If we would escape from the toils of the sacred-secular dilemma the truth must ‘run in our blood’ and condition the complexion of our thoughts . . . every act of [our lives are] or can be as truly sacred as prayer or baptism or the Lord’s Supper. To say this is not to bring all acts down to one dead level; it is rather to lift every act up into a living kingdom and turn the whole life into a sacrament. (Tozer, 94–95)
Invaded and transformed.
This is what the apostle Paul was getting after in 1 Corinthians 10, that regardless of what we’re doing, God’s glory and the invading power of his transforming grace must continually shape and fashion us. In whatever activity we’re involved in, whether we’re eating or drinking or whatever we’re doing, God’s glory must be our ultimate goal and at the forefront of our minds. This unifying of “spirit” and “truth” (John 4:23–24) means that God’s in us and with us through all the routine and mundane stuff just as much as he’s in us and with us on Sunday’s, when we’re worshiping and adoring him. “The truth is,” writes Jefferson Bethke, “God doesn’t just want your ‘Christian’ things. He wants it all. When we realize the beauty of God’s grace in the mundane, not just the religious, that’s when we will begin to see him correctly” (166).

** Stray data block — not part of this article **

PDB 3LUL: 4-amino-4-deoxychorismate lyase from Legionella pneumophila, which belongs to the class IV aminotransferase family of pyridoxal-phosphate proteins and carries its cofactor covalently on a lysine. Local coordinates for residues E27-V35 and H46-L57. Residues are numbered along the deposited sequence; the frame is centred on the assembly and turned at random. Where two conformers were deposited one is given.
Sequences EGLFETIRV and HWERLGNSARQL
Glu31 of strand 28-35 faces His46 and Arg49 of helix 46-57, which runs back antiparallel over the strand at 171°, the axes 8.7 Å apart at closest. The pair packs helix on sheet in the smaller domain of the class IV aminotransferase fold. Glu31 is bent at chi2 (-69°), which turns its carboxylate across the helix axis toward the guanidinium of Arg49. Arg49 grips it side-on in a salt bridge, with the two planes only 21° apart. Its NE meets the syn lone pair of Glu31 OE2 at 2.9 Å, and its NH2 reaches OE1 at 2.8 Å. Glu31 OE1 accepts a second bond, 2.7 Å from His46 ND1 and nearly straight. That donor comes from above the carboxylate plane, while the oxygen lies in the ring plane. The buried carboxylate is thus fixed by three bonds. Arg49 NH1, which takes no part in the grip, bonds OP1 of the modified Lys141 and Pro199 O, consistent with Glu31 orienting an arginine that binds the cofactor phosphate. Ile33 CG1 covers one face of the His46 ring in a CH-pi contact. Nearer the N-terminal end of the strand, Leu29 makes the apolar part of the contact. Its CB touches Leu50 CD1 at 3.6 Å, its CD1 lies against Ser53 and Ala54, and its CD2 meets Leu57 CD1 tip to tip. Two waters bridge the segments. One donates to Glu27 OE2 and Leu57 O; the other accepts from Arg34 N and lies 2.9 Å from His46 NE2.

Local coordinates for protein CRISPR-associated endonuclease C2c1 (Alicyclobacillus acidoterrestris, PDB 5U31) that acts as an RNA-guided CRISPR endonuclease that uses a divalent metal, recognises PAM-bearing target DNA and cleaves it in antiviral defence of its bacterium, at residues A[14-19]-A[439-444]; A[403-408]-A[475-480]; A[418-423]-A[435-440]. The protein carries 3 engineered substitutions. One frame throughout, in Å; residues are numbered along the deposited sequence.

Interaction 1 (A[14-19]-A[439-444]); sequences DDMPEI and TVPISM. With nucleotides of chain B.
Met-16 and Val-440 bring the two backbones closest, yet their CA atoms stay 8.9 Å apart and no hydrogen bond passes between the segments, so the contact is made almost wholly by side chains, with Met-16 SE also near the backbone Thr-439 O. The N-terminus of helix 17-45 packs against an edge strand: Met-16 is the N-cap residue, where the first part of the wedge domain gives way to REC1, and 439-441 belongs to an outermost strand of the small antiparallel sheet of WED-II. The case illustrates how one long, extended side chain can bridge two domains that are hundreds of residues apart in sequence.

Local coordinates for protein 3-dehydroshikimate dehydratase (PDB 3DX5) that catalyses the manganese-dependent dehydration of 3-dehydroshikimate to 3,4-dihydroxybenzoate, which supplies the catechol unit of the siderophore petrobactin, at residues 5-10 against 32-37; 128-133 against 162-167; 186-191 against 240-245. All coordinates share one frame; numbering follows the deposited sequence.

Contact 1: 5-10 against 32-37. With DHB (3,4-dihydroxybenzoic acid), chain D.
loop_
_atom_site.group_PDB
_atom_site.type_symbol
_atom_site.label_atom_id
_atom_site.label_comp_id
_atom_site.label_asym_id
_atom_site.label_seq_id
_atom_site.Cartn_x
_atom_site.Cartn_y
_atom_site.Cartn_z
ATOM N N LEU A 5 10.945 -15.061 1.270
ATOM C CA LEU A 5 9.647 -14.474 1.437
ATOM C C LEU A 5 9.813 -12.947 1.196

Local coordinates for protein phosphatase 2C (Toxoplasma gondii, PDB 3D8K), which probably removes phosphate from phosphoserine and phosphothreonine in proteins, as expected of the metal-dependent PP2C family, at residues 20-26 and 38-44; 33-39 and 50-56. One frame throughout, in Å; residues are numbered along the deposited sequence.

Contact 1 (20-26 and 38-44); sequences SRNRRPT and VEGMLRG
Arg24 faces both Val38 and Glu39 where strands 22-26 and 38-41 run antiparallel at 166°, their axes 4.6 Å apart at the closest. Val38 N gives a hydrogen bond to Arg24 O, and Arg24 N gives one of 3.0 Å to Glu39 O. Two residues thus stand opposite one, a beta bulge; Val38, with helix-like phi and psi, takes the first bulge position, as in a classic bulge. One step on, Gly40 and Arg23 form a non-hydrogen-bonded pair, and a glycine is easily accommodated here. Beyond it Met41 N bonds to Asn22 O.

For Christ-followers, our whole lives are to be an outward display of what God has done in us through his Son. We’re to be walking, living, breathing proofs of the gospel of grace and it’s amazing and restoring and transforming power. “I appeal to you therefore, brothers, by the mercies of God, to present your bodies as a living sacrifice, holy and acceptable to God, which is your spiritual worship” (Rom. 12:1). Tozer, who we’ve been quoting from extensively, defines a sacrifice, or sacrament, as “an external expression of an inward grace.” This concept has vast ramifications for us, for now, our whole lives are to be our sacrifice; not just the “Christian” things we do. All that we do, “in spirit and truth,” must be utterly and entirely soaked and saturated with the gospel. This means that you’re not just worshiping when you go to church on Sunday mornings, you’re worshiping when you sit down to eat dinner with your family; when you’re playing basketball with your friends; when you’re taking that dreaded math exam; when you’re getting coffee with your closest companion; when you’re texting that significant other — whatever you’re doing, “do all to the glory of God.”